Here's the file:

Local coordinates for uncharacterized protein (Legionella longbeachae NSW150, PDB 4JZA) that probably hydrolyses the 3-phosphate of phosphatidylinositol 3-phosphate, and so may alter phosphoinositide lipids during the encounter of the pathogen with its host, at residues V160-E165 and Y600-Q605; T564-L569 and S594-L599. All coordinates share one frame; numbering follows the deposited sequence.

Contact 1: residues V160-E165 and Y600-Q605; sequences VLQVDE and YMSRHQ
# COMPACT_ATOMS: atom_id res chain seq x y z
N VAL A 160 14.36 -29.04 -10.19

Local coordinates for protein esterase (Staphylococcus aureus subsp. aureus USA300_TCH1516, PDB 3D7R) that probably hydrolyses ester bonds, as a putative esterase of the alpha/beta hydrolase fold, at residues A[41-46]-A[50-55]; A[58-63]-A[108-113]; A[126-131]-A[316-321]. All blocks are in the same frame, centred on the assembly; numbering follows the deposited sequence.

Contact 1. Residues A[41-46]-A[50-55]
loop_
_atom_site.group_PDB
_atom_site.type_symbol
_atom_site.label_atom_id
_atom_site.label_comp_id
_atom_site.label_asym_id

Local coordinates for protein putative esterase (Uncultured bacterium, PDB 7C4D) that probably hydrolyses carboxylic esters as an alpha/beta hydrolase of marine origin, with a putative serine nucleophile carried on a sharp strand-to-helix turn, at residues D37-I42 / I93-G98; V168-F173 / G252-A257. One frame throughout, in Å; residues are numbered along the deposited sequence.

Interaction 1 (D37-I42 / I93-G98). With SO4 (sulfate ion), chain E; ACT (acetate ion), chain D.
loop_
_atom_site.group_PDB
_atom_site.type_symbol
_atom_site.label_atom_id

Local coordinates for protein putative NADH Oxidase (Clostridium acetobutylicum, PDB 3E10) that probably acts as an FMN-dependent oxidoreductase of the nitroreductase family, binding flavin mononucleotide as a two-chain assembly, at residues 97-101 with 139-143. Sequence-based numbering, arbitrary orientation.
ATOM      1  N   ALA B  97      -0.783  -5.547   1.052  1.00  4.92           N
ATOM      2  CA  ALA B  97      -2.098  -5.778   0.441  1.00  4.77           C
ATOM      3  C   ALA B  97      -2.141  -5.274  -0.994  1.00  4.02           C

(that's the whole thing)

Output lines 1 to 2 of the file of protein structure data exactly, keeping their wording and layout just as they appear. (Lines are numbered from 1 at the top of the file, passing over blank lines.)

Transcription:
Local coordinates for uncharacterized protein (Legionella longbeachae NSW150, PDB 4JZA) that probably hydrolyses the 3-phosphate of phosphatidylinositol 3-phosphate, and so may alter phosphoinositide lipids during the encounter of the pathogen with its host, at residues V160-E165 and Y600-Q605; T564-L569 and S594-L599. All coordinates share one frame; numbering follows the deposited sequence.

Contact 1: residues V160-E165 and Y600-Q605; sequences VLQVDE and YMSRHQ